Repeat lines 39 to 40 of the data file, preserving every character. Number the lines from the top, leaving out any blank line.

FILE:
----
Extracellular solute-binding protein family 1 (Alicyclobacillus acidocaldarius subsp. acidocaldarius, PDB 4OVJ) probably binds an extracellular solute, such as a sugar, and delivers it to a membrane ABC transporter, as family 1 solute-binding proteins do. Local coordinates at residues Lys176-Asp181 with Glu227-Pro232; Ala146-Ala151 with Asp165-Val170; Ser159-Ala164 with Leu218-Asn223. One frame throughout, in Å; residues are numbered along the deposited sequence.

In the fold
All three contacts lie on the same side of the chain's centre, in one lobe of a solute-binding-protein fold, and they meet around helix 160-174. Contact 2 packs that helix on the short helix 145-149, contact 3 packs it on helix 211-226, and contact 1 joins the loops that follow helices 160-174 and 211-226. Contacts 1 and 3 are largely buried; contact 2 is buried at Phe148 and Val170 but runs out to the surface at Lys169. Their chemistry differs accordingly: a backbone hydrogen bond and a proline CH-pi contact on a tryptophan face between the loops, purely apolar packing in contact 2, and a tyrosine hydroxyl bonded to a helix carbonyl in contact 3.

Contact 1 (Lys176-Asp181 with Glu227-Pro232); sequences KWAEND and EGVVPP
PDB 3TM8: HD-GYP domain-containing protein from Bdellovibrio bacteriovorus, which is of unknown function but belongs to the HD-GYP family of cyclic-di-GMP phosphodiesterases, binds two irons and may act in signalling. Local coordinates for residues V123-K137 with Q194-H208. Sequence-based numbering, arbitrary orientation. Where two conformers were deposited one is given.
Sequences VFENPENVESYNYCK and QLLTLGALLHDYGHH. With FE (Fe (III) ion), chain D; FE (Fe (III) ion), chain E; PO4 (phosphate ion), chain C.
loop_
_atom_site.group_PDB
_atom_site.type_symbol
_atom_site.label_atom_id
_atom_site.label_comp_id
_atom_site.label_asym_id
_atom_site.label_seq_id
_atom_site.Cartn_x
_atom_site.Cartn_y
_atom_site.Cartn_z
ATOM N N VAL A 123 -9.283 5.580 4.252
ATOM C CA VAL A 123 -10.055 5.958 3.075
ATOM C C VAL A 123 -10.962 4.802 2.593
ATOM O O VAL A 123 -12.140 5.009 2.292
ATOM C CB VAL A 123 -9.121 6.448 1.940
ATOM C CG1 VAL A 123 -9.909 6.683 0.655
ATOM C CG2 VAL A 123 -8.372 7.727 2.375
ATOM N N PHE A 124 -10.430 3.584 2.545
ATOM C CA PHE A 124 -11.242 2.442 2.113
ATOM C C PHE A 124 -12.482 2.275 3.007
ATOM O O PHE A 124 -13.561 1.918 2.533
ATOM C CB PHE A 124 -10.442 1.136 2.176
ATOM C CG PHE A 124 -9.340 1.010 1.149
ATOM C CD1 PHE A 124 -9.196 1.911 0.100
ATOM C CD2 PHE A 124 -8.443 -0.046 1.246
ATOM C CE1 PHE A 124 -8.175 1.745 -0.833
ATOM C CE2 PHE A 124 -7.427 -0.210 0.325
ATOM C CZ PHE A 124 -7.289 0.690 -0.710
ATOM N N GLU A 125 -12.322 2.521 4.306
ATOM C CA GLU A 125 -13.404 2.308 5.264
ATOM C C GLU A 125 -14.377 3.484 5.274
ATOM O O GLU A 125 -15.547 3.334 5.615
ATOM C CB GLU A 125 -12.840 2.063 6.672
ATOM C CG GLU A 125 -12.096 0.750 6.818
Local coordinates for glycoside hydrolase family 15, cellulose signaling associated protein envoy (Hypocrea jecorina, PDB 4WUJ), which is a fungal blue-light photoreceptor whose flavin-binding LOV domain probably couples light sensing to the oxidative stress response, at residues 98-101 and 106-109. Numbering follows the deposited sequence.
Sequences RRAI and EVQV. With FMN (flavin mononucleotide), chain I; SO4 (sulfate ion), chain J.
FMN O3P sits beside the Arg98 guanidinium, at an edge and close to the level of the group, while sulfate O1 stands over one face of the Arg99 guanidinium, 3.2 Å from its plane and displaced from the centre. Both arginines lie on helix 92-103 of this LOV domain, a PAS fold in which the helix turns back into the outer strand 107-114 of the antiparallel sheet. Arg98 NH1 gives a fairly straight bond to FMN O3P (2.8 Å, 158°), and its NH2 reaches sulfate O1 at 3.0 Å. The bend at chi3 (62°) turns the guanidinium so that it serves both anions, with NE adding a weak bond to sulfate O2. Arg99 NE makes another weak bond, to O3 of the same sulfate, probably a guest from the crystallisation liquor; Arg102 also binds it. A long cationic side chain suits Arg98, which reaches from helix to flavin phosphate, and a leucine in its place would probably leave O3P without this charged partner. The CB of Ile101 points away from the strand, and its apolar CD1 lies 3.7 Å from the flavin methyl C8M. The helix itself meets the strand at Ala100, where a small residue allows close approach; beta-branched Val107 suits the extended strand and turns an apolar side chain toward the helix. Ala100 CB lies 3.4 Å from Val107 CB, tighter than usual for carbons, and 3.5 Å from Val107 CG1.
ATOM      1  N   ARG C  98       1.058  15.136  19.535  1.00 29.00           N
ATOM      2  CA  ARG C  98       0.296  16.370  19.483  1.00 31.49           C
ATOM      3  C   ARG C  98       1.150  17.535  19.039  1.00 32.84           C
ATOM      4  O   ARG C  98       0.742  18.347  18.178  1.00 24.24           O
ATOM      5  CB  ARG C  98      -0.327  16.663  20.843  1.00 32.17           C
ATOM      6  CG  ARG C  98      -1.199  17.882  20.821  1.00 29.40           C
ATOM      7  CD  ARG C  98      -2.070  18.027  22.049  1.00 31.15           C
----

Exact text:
ATOM C CB GLU A 125 -12.840 2.063 6.672
ATOM C CG GLU A 125 -12.096 0.750 6.818